After a month of rumors, a historic deal has gone through. Disney announced that it has acquired a majority of 21st Century Fox’s holdings, which includes several film and television franchises like Avatar, The Simpsons, and — as you might have heard — the X-Men and (presumably) the Fantastic Four.
Marvel Comics’ film licenses haven’t been so consolidated under a single corporate heading in 25 years. Forums have been abuzz for weeks about the potential to finally see the X-Men stand alongside the Avengers — to see Spider-Man pal around with his buddy Deadpool, or to see T’Challa of Wakanda woo his one-time queen, Storm of the X-Men.
But, believe it or not, the Marvel Cinematic Universe doesn’t need more heroes. What the MCU really gains — setting aside the significant monetary value of the acquisition — is something else entirely.
Villains wanted — apply within
The Marvel Cinematic universe is notoriously bad at villains, relative to its peers. Ian McKellan’s Magneto, Heath Ledger’s Joker and Willem Dafoe’s Green Goblin defined an earlier era of superhero films in a way that only Tom Hiddleston’s Loki can be said to have since. These were parts and actors who became instantly definitive interpretations of characters who already had decades of reinterpretation under their belts.
Do you remember the name of Sam Rockwell’s evil arms dealer in Iron Man 2? The actor who played Batroc the Leaper in Captain America: The Winter Soldier? I didn’t think so. Josh Brolin as Thanos could very well break this trend in Avengers: Infinity War. But we haven’t even really met him, yet, so who knows?
(Baron) Zemo, the architect of all of Captain America: Civil War’s strife, actually worked pretty well. But that was in large part because the movie leaned into the criticism of its antagonists as forgettable — the screenwriters and directors built a villain who used his distance from the main characters as his greatest asset.
The reason that villains get minimized in superhero movies is usually because the film is spending more time with its heroes, as the Marvel Cinematic Universe frequently does. Batman franchises have fantastic villain turns, and therefore run into the opposite problem — the focus on building up a villain as a threat and developing their backstory necessarily puts the taciturn, isolated Batman in the backseat for character development. Batman movies are often much more about their villains then they are about Bruce Wayne.
So the problem isn’t simply about how Marvel has weak villains that aren’t memorable. As Commissioner Gordon would say, the problem is escalation. Someday soon (May 3, 2019, to be precise), the Avengers are going to defeat Thanos, and the Marvel Cinematic Universe will have to figure out who the team could possibly fight next without it feeling like a letdown.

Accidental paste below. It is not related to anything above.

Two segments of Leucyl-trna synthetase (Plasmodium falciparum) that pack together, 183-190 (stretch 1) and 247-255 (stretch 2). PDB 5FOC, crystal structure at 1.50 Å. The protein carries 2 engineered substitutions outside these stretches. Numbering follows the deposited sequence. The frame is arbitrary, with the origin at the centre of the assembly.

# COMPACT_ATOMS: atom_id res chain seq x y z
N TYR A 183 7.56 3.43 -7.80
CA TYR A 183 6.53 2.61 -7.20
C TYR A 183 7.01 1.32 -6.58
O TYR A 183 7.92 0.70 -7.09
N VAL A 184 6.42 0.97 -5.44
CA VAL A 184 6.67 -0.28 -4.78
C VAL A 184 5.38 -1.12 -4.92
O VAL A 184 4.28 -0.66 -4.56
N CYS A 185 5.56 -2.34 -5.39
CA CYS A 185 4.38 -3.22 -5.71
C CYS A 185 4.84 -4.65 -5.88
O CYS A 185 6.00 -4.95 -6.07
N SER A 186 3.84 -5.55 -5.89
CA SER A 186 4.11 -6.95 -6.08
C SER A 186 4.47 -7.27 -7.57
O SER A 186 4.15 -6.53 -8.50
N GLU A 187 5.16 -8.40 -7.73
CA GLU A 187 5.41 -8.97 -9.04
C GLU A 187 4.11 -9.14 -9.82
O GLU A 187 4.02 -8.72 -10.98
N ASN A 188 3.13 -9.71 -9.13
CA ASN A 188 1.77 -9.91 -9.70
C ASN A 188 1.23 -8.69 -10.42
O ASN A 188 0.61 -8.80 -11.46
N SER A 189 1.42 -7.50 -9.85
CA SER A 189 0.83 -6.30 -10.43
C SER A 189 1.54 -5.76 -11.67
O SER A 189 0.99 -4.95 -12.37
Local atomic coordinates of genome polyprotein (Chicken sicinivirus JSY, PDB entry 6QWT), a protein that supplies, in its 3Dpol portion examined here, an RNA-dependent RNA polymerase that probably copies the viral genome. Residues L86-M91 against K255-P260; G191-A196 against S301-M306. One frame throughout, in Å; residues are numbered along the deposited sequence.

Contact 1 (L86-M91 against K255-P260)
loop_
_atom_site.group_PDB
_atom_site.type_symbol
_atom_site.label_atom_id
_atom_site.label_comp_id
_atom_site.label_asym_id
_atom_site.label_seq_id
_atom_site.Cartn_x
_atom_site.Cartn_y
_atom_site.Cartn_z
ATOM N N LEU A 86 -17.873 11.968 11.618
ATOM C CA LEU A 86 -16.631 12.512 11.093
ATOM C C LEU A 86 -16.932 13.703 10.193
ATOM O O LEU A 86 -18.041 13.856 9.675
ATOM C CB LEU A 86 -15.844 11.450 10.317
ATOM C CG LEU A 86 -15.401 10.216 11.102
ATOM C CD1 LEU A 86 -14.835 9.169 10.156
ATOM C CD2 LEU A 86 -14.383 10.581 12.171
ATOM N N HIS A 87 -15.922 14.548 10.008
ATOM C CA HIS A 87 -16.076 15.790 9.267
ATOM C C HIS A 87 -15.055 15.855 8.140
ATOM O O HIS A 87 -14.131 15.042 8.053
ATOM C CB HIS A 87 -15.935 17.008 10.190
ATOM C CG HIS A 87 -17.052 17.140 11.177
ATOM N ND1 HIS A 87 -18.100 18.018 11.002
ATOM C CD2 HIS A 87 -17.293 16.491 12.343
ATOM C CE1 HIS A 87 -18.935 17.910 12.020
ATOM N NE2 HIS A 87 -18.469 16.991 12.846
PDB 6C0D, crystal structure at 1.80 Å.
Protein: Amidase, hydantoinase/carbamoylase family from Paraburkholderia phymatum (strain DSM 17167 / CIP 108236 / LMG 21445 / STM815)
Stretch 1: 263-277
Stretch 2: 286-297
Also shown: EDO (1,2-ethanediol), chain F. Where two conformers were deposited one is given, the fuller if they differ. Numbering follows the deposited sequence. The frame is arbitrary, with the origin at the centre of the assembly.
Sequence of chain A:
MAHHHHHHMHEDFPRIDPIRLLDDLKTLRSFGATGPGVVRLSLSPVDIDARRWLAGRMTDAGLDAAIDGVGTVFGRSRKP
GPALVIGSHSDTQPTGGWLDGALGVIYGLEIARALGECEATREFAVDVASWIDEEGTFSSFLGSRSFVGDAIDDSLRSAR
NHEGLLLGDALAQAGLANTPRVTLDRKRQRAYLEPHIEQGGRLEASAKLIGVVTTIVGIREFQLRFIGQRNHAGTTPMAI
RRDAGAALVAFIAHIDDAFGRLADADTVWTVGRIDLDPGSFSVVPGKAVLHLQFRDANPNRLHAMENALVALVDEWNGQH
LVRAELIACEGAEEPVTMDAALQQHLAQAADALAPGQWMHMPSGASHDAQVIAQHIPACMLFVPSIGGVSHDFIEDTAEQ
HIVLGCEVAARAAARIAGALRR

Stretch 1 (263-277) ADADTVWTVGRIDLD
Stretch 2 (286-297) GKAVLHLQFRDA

Until now, the MCU’s biggest problem was that the most powerful villains in the universe were licensed to Fox.
Disney, the Devourer of Worlds
The Marvel Universe as we know it began with a single comic: Stan Lee and Jack Kirby’s Fantastic Four #1, a 1961 team superhero book intended to rival DC Comics’ Justice League of America, which had become the company’s best-selling title a year before. As Marvel’s “first family,” the adventures of the Four were the springing-off point for many heroes — including the Inhumans and Black Panther — and a place to appear as guests before spinning off into their own books.
Rights to characters who originated in the Fantastic Four comics have often been murky. Black Panther and the Inhumans are fair game for the MCU, having apparently stood on their own long enough to be separated. The shapeshifting invaders known as the Skrulls, however, were co-owned by Marvel and 20th Century Fox.
Other major characters have been completely off the table. The real boon of bringing the Fantastic Four into the Marvel Cinematic Universe will not be welcoming Reed Richards, Sue and Johnny Storm and Ben Grimm.
It’ll be winning back Doctor Doom and Galactus.
In the pages of Fantastic Four, Lee and Kirby created some of the most compelling and powerful villains the Marvel Universe knows; these are the threats that truly require the Avengers to assemble. A Lex Luthor; a Darth Vader; a Saruman. And one character who combines all of those in one is Doctor Victor Von Doom, sovereign ruler of Latveria, mixer of magic and science, school rival of Mr. Fantastic and villain in the classic pulp-adventure style.
As the MCU goes on beyond Thanos, it’ll need a bigger villain than a god. And there’s no bigger villain than Galactus, the Devourer of Worlds, who was first encountered and defeated by the Fantastic Four in their 48th, 49th and 50th issues.
The Marvel Cinematic Universe can survive without the Fantastic Four, and it has even proved that it can survive without the X-Men. But whether it can survive without an Avengers-level villain to follow Thanos is now a question that Disney no longer has to ask.